The Diaphragm – the gate of the heart
By Adarsh Williams
The first breath we take marks our entry into the world, and the last breath signals our departure, how we manage the breaths in between has much to do with the quality of life that we lead.
If you watch a baby breathing, you will notice an easy natural flow throughout the body. Her belly will be full with the inhale, the chest soft and expanded. In the exhale, she shrinks and becomes small again. It seems as though her entire spine and skeleton are in harmony with the breath.
Now observe the breathing of most adults and yourself. Notice how the breath travels – does it expand throughout the body? Do the ribs move? Is the stomach soft? Is the breath free? Is it stuck?
Although 46 muscles are involved in the breathing process, the primary is the diaphragm. The diaphragm is a sheet of muscle separating thoracic cavity and abdominal cavity. This dome shaped muscle shares attachment to the pericardium (heart sac), the iliopsoas muscle (hip flexor), and the pelvic floor – via its central tendon.
It is vital to breathing, heart rate, posture, and digestion amongst other functions.
When looking at the position of the respiratory diaphragm in terms of the subtle anatomy – the diaphragm rests just below the anahata (heart center) and above the manipura (solar plexus). This is the meeting place of the conscious and unconscious and the ascending and descending within the energy system.
Just like any muscle, the diaphragm can become tight, weak, or function poorly, often it is restricted because of deep held emotions. This can easily be observed in children. When the emotions are too hard to deal with, the diaphragm, upper stomach and throat become tense. The crying or deep sobbing are biological ways in which the muscle releases again. If the muscle is not able to fully release, the tension can begin to store and accumulate.
Yoga practices such as kriya, pranayama, and asana help train the diaphragm. In addition, it can be effectively released through bodywork or acupuncture. As the diaphragm opens, it can bring about release of deep held emotions which are sometimes accompanied with involuntary laughter or crying.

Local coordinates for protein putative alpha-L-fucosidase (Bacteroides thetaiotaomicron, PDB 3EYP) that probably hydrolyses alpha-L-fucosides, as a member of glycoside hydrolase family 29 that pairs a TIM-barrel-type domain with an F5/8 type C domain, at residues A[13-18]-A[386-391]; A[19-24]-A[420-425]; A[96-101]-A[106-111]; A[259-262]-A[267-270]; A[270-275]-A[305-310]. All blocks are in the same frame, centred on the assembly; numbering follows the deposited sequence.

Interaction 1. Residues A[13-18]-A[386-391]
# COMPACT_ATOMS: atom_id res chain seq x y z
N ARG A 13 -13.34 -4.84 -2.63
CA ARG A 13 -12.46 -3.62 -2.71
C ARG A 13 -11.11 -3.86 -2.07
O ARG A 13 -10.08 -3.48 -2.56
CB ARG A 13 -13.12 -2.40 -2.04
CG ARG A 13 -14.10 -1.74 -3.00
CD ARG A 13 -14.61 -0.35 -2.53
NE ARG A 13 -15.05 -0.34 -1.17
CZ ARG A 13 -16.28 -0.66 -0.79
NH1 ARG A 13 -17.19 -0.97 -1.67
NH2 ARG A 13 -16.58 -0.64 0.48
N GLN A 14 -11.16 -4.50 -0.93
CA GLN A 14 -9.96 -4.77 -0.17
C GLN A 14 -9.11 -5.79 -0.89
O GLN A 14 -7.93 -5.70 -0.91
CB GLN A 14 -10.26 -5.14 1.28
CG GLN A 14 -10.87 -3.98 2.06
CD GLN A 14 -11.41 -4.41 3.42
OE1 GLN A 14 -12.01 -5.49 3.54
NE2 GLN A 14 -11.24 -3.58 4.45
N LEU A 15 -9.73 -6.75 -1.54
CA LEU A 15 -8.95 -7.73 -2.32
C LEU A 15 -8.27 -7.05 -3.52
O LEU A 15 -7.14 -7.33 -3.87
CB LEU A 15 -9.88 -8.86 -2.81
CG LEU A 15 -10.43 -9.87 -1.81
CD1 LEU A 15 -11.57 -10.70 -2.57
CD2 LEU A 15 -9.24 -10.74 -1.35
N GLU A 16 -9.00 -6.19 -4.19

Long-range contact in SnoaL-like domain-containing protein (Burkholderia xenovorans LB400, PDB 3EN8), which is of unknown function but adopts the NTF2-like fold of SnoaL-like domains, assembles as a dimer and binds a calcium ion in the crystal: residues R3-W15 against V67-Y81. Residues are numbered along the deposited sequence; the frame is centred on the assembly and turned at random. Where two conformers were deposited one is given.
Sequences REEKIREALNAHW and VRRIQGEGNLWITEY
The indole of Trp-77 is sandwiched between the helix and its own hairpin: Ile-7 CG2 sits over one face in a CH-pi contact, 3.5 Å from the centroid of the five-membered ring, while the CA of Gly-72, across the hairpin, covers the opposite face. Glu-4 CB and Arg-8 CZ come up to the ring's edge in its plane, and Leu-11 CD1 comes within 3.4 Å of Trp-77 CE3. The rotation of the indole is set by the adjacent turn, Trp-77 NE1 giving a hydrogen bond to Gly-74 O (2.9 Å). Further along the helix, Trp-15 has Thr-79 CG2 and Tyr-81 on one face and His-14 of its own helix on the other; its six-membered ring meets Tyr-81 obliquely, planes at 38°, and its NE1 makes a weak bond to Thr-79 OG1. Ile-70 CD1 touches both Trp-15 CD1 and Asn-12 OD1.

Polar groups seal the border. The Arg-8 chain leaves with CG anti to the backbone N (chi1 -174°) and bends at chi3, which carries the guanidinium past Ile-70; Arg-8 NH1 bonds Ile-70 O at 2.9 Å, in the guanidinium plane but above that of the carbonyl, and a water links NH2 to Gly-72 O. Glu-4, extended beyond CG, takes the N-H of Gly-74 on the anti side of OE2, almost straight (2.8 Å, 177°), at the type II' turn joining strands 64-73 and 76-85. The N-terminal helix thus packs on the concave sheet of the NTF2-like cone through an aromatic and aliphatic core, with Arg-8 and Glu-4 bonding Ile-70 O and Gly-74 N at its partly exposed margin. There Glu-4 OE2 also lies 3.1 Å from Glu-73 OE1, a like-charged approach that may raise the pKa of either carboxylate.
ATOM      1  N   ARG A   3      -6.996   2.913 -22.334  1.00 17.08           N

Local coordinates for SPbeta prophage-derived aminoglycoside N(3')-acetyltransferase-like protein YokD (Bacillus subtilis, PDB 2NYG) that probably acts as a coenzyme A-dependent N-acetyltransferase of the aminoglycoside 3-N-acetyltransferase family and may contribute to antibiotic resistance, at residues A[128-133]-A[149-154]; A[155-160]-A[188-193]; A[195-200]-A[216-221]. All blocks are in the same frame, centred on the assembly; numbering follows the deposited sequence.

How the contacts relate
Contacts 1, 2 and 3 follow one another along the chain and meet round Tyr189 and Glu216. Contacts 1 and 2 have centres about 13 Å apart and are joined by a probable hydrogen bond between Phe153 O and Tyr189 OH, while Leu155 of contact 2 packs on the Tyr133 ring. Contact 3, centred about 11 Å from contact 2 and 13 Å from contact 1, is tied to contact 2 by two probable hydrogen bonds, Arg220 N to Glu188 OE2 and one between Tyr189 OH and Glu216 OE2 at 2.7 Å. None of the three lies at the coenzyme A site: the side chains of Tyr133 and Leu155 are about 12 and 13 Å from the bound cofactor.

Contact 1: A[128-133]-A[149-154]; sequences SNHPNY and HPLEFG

A simple exercise in breathing with diaphragm awareness:
First, visualize the location of the diaphragm shaped like an open umbrella just inside the lower ribcage.
When inhaling, the diaphragm contracts and presses downward causing the contents of the abdomen to expand – this is why it is called “belly breathing”. You will feel expansion around the belly and kidneys – filling the lower, middle, then upper lung in three dimensions.
Exhale and allow the breath to empty in reverse. The diaphragm now relaxes and softens upward, toward the heart.
Make sure that you exhale completely – this will create a reflex in which the inhale will again flow into the lungs with ease.
With this simple breathing exercise, you can begin habituating your breathing toward full diaphragmatic breath. The rhythmic pumping of the diaphragm when breathing directly massages the heart and contents of the abdomen all the way down to the PC muscles.
With practice, it is possible to relearn and regain the natural flow of the baby breath.